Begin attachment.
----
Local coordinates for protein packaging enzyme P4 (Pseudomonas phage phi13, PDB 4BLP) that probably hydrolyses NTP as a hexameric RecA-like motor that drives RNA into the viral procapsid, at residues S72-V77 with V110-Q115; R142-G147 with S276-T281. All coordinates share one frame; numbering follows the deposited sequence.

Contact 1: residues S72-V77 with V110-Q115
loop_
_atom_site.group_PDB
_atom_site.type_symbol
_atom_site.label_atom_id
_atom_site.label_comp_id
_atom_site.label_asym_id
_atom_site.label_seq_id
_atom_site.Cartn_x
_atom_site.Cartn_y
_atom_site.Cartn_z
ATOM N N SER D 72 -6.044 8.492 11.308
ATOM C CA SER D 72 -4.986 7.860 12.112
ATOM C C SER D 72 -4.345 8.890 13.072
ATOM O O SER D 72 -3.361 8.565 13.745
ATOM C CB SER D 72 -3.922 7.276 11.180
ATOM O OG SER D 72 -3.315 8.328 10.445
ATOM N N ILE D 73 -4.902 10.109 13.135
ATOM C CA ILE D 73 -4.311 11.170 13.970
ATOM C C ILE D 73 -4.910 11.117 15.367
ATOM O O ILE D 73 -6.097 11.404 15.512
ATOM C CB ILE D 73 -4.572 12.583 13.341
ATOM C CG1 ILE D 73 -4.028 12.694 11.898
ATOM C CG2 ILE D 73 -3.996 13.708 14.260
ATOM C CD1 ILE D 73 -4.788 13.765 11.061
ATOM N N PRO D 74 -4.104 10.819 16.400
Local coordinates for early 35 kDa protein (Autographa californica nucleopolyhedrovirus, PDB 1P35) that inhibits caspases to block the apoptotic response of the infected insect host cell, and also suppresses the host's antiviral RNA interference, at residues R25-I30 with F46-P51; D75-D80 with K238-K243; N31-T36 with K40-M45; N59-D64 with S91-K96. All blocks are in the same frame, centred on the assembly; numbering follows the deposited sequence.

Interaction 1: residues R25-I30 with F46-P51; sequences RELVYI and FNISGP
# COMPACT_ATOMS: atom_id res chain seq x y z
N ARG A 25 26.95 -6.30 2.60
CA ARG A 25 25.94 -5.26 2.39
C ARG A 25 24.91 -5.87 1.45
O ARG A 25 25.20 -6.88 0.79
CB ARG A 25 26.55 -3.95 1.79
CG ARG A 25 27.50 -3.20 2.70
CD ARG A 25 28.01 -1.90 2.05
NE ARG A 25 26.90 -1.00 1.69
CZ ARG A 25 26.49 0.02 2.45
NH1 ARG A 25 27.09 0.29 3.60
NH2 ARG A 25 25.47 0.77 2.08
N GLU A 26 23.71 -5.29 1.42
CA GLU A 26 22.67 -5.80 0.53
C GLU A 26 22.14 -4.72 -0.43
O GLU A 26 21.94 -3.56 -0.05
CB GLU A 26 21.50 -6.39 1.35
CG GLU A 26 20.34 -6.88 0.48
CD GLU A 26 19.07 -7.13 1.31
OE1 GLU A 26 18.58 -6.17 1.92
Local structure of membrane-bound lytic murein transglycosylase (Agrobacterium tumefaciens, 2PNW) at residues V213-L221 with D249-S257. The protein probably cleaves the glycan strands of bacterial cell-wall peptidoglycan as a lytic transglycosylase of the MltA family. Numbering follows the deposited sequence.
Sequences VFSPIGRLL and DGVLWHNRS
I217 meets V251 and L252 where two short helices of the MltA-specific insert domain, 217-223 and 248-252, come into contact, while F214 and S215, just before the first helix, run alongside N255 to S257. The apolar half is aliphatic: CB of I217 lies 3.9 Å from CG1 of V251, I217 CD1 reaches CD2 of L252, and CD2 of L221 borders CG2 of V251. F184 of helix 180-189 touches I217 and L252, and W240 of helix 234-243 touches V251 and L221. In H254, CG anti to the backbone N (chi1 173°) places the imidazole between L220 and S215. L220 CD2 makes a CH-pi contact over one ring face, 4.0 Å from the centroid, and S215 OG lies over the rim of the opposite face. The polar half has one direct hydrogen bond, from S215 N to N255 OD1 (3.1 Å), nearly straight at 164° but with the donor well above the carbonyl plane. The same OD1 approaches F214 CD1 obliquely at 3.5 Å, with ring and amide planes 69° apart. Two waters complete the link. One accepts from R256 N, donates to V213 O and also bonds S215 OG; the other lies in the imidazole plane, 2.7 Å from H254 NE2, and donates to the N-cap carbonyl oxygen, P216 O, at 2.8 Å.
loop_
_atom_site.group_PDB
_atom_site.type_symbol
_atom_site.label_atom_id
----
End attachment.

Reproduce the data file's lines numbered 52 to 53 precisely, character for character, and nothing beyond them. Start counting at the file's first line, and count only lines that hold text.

I217 meets V251 and L252 where two short helices of the MltA-specific insert domain, 217-223 and 248-252, come into contact, while F214 and S215, just before the first helix, run alongside N255 to S257. The apolar half is aliphatic: CB of I217 lies 3.9 Å from CG1 of V251, I217 CD1 reaches CD2 of L252, and CD2 of L221 borders CG2 of V251. F184 of helix 180-189 touches I217 and L252, and W240 of helix 234-243 touches V251 and L221. In H254, CG anti to the backbone N (chi1 173°) places the imidazole between L220 and S215. L220 CD2 makes a CH-pi contact over one ring face, 4.0 Å from the centroid, and S215 OG lies over the rim of the opposite face. The polar half has one direct hydrogen bond, from S215 N to N255 OD1 (3.1 Å), nearly straight at 164° but with the donor well above the carbonyl plane. The same OD1 approaches F214 CD1 obliquely at 3.5 Å, with ring and amide planes 69° apart. Two waters complete the link. One accepts from R256 N, donates to V213 O and also bonds S215 OG; the other lies in the imidazole plane, 2.7 Å from H254 NE2, and donates to the N-cap carbonyl oxygen, P216 O, at 2.8 Å.
loop_